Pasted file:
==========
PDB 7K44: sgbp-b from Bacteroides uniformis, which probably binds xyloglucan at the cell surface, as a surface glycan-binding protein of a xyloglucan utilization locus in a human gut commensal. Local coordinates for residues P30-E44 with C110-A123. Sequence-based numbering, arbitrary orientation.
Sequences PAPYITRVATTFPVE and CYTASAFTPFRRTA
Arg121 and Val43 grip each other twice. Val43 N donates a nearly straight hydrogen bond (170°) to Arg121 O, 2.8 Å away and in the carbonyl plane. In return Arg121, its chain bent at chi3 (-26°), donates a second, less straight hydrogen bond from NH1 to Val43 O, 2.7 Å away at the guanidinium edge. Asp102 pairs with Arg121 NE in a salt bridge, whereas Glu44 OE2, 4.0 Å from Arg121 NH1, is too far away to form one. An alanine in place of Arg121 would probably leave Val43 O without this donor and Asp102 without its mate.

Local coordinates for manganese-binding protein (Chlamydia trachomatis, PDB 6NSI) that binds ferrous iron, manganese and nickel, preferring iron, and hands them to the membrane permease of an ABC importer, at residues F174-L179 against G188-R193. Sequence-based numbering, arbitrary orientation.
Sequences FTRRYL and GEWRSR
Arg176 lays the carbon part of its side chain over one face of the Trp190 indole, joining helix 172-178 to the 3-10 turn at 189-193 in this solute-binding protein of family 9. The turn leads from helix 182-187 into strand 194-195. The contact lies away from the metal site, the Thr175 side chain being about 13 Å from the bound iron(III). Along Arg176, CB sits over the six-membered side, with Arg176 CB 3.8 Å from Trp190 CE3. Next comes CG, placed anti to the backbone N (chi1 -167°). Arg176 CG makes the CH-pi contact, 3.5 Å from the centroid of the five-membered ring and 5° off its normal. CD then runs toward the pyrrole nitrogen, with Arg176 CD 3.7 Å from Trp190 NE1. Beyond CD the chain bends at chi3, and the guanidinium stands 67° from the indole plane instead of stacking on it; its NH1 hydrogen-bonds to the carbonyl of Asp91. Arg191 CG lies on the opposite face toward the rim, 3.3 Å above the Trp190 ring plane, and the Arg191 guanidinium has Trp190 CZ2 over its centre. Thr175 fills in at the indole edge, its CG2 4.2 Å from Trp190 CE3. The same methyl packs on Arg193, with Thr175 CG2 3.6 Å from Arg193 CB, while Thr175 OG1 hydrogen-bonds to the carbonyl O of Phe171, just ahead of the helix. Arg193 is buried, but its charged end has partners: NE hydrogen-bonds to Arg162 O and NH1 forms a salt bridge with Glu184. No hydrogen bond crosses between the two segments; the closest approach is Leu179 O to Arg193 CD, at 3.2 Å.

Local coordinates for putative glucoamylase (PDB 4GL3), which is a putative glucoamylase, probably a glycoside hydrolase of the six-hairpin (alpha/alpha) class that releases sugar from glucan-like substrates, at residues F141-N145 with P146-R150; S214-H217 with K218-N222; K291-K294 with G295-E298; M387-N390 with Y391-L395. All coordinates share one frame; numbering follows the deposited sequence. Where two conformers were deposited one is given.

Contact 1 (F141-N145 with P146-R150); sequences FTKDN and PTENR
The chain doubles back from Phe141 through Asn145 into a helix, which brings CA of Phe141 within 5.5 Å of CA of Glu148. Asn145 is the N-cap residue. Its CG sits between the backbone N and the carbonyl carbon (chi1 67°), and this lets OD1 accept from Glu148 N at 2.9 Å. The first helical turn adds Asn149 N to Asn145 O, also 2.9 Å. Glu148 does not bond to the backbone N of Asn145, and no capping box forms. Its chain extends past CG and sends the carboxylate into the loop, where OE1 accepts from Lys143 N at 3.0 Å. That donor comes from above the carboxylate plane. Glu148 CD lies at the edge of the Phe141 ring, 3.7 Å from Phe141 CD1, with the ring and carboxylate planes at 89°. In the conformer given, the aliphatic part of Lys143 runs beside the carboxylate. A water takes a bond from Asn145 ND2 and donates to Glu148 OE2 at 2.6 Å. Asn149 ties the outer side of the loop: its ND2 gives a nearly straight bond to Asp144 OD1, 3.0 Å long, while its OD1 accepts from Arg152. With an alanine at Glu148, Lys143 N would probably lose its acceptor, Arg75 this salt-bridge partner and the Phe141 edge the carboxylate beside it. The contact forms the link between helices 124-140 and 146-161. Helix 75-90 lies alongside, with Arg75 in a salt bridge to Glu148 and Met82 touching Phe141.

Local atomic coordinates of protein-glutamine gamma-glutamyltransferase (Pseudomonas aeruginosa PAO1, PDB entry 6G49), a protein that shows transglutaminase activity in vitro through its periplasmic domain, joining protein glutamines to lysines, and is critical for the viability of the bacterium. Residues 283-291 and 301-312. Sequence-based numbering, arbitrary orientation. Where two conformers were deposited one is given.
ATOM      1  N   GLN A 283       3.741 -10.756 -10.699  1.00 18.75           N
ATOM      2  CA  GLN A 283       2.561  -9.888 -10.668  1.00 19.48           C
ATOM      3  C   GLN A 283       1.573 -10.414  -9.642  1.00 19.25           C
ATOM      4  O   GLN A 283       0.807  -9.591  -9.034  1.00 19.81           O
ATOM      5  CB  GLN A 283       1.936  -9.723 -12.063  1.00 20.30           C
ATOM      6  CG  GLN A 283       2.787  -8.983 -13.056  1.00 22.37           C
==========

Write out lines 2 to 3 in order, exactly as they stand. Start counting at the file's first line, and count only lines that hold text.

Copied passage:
Sequences PAPYITRVATTFPVE and CYTASAFTPFRRTA
Arg121 and Val43 grip each other twice. Val43 N donates a nearly straight hydrogen bond (170°) to Arg121 O, 2.8 Å away and in the carbonyl plane. In return Arg121, its chain bent at chi3 (-26°), donates a second, less straight hydrogen bond from NH1 to Val43 O, 2.7 Å away at the guanidinium edge. Asp102 pairs with Arg121 NE in a salt bridge, whereas Glu44 OE2, 4.0 Å from Arg121 NH1, is too far away to form one. An alanine in place of Arg121 would probably leave Val43 O without this donor and Asp102 without its mate.